164 Matching Annotations
  1. Aug 2022
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  5. Dec 2021
    1. Hobbes and Rousseau told their contemporaries things that werestartling, profound and opened new doors of the imagination. Nowtheir ideas are just tired common sense. There’s nothing in them thatjustifies the continued simplification of human affairs. If socialscientists today continue to reduce past generations to simplistic,two-dimensional caricatures, it is not so much to show us anythingoriginal, but just because they feel that’s what social scientists areexpected to do so as to appear ‘scientific’. The actual result is toimpoverish history – and as a consequence, to impoverish our senseof possibility.

      The simplification required to make models and study systems can be a useful tool, but one constantly needs to go back to the actual system to make sure that future predictions and work actually fit the real world system.

      Too often social theorists make assumptions which aren't supported in real life and this can be a painfully dangerous practice, especially when those assumptions are built upon in ways that put those theories out on a proverbial creaking limb.


      This idea is related to the bias that Charles Mathewes points out about how we treat writers as still living or as if they never lived. see: https://hypothes.is/a/VTU2lFvZEeyiJ2tN76i4sA

  6. Nov 2021
    1. i think the focus was very much on energy supply and to a limited extent on things like um yeah technologies and like vehicle 01:00:07 technologies for example but um much much less in terms of getting people to particularly in developed countries to use less energy and to change diet and to travel less and fly less and all these these things and i think part of 01:00:19 that and it is also reflected in the fact that it was fairly much absent in the uk's net zero strategy is that it is seen as being politically difficult that it might be a you know it might mean that they that politicians lose votes that 01:00:33 it's just too difficult to get people to change their behavior that it's threatening that it might mean lower standards of living um in developed countries etc so i think kind of it's still it's still seen as something and that that was quite explicit i think in 01:00:45 the forward to the uk strategy um so i think in terms of how we move beyond that that's that's difficult but i think it is about reframing behavior change and demand demand management in 01:00:58 much more positive terms to say this isn't a threat there are actually opportunities there are opportunities to improve people's health and well-being to create green jobs to reskill people in new sectors and 01:01:09 and so on and it is not about you know reducing uh quality of life or well-being it's not about people losing jobs etc so this is i think there's a job here to kind of reframe it in terms of those those opportunities and those 01:01:22 co-benefits so that would be my my initial thought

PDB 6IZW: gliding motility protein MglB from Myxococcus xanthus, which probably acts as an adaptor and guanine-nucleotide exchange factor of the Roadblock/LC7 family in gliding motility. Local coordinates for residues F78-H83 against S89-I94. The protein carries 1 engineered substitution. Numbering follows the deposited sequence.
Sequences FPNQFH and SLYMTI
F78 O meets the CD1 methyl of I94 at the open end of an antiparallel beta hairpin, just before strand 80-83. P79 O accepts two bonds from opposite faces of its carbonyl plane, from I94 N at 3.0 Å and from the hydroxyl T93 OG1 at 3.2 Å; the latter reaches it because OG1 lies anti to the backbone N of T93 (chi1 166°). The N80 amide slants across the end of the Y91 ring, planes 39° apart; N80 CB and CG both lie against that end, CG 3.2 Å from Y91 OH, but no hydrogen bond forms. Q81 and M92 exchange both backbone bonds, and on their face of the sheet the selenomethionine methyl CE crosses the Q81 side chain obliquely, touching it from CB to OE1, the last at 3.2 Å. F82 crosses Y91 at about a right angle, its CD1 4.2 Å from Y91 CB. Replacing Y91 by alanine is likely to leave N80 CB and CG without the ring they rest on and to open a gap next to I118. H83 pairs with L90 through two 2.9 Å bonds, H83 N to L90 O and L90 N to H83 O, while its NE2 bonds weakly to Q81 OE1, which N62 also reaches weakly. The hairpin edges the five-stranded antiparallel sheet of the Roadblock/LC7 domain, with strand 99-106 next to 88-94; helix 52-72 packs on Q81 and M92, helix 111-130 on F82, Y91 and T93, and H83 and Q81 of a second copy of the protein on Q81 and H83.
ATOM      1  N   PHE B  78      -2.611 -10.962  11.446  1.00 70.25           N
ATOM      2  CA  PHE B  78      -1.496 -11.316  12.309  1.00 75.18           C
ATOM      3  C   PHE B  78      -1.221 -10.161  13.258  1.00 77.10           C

Reframing loss as gain is one strategy worth exploring for behavior change. Also explore social tipping points of complex contagion.

    1. Many high-carbon activities are also highly routinized. From a psychological perspective, this bears the hallmarks of habitual behavior, in that environmentally significant actions are often stable, persistent, and an automatic response to particular contexts (159), e.g., commuting by car repeatedly over many months or years. Theories of social practice offer a contrasting account in which routines coevolve with infrastructures, competencies, conventions, and expectations (160). For example, developments in urban infrastructure, everyday routines, and the shifting social significance of private transport have culminated in the car becoming a dominant mode of mobility (161). Elsewhere, coordinated developments across spheres of production and consumption have led to the freezer becoming regarded as a domestic necessity (162), and changing patterns of domestic labor and shifts toward sedentary recreation have contributed to the rise in indoor temperature control (163). Although such assemblages shift over time, policy and action intended to reduce emissions have been ineffective in coordinating changes throughout these social and material configurations. As a consequence, routinized, commonplace, and largely unconscious behaviors remain mostly unaffected, with many high-carbon activities even growing and expanding (e.g., frequent flying).

      New stories and narratives, in other words, new social imaginaries of viable low carbon life styles can help bring about a shift. By adopting the viable story, it primes individuals to seek technology elements that are designed to fit that new social imaginary.

      As mentioned above, community economists Michael Shuman demonstrates how relocalizing can create new patterns of behavior consistent with a desirable future.

      The Swiss 2000 Watt society is another example of such a new social imaginary https://www.2000-watt-society.org/what as is Doughnut Economics https://doughnuteconomics.org/

      We must engage film-makers, artists, playwrights to create stories of such alternative futures of living within planetary boundaries, doughnut economics and eco-civilizations.

  7. Oct 2021
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  21. Aug 2020
    1. Krueger, D., Uhlig, H., & Xie, T. (2020). Macroeconomic Dynamics and Reallocation in an Epidemic (Working Paper No. 27047; Working Paper Series). National Bureau of Economic Research. https://doi.org/10.3386/w27047